I have about 40 different guns and only one pair of shoes, so basically, a Republican's utopia. Screen grab from Outriders

The guns are pretty standard fare, more or less mirroring the usual assortment of shotguns, machine guns and sniper rifles you'd find in another similar title. I've sunk several hours of my life into this game at this point, but I have yet to come across a weapon that truly stood out or had something unique about it. The armor that you wear is much the same, just an assortment of brownish-grey gear that you can keep upgrading. If you're someone that puts stock in the aesthetic appeal of your character's outfit, you'll be better served buying clothes from NPCs in cities. If you don't particularly care, just pick up whatever you find in loot boxes and throw it on. This is dystopian Enoch we're talking about, the fashion police are long dead and gone.

As you level up, you'll also receive Class Points, which you can spend to earn perks and upgrades. These perks are part of a three-branched system of progression, which allows you to strengthen your character and fine tune their capabilities. Most of these upgrades are really minimal, allowing you to heal four percent faster or deal five percent more damage, and you're unlikely to notice their effect in isolation, but they do add up. The fact that these upgrades are reversible is a pleasant surprise, as it allows you to test out each different variation without having to grind for Class Points.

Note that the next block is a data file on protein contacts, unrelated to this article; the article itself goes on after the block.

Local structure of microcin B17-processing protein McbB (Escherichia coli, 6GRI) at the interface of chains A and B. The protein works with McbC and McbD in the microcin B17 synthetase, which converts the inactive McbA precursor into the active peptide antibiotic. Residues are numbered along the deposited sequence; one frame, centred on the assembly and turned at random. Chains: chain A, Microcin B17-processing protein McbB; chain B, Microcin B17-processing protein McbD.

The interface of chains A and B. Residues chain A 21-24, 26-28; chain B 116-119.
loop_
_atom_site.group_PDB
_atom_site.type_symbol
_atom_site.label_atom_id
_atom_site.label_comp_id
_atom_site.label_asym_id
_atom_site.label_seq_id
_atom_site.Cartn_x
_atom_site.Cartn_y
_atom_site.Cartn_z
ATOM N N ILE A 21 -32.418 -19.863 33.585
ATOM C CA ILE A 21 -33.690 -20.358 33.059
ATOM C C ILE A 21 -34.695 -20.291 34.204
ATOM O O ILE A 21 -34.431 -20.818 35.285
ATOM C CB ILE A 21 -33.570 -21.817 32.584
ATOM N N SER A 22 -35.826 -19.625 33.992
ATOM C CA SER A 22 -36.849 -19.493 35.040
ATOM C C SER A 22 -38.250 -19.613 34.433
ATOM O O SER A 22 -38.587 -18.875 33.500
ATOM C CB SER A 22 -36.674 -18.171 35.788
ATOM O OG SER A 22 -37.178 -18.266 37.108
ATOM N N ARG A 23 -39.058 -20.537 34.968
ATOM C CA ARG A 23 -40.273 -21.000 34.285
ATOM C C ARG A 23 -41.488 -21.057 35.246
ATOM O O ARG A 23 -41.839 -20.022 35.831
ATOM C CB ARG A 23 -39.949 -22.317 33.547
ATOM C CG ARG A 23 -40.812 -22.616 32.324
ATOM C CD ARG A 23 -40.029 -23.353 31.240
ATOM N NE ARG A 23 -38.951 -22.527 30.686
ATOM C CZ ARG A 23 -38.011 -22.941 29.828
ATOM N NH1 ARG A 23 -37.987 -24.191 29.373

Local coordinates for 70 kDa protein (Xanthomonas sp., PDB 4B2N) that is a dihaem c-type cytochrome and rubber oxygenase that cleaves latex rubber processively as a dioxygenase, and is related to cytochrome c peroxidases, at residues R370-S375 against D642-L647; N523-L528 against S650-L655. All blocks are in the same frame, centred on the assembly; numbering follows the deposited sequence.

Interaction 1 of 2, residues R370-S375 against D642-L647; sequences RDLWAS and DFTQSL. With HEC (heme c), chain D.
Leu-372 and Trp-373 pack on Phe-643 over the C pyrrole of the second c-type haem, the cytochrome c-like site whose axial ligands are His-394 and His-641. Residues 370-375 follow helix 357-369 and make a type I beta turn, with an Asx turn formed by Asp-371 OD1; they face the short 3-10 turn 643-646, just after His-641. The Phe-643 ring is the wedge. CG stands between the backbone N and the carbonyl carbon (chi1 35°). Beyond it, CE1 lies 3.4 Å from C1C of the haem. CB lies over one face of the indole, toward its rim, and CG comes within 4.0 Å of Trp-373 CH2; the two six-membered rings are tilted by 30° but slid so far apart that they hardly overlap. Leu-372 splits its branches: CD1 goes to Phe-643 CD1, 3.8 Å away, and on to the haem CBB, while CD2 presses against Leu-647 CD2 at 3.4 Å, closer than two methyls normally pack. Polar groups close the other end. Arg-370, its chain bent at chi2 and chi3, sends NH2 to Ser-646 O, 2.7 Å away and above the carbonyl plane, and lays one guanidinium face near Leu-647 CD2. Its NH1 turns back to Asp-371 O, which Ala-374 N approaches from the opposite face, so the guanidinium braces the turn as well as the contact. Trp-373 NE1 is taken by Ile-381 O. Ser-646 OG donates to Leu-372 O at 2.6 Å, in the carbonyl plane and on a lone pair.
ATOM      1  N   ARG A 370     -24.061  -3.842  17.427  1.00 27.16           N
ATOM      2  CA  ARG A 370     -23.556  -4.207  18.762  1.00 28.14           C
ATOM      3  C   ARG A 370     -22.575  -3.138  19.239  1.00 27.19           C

I decided to move my character towards the Vanquisher line, based solely on the fact that it sounds extremely cool. Screen grab from Outriders

The difficulty level is decided by a tier system called World Tiers. The more you play, the more tiers you can unlock, and each one is just a little bit harder than the one before it. If you play in the harder tiers, you're rewarded with better, rarer loot, but the enemies are seemingly endless and each battle is an absolute slog. On the other hand, the lower tiers are a walk in the park, but you also get diddly-squat when you finish missions.

Coop

There are very few things I've come across that are simultaneously entertaining and an absolute buzzkill. Coop play in Outriders is one of those things. When it works seamlessly, it's incredible fun, something you can sink hours of your life into without ever getting bored. Unfortunately, most times, it has serious connectivity issues, and at others, it just flat out refuses to work at all.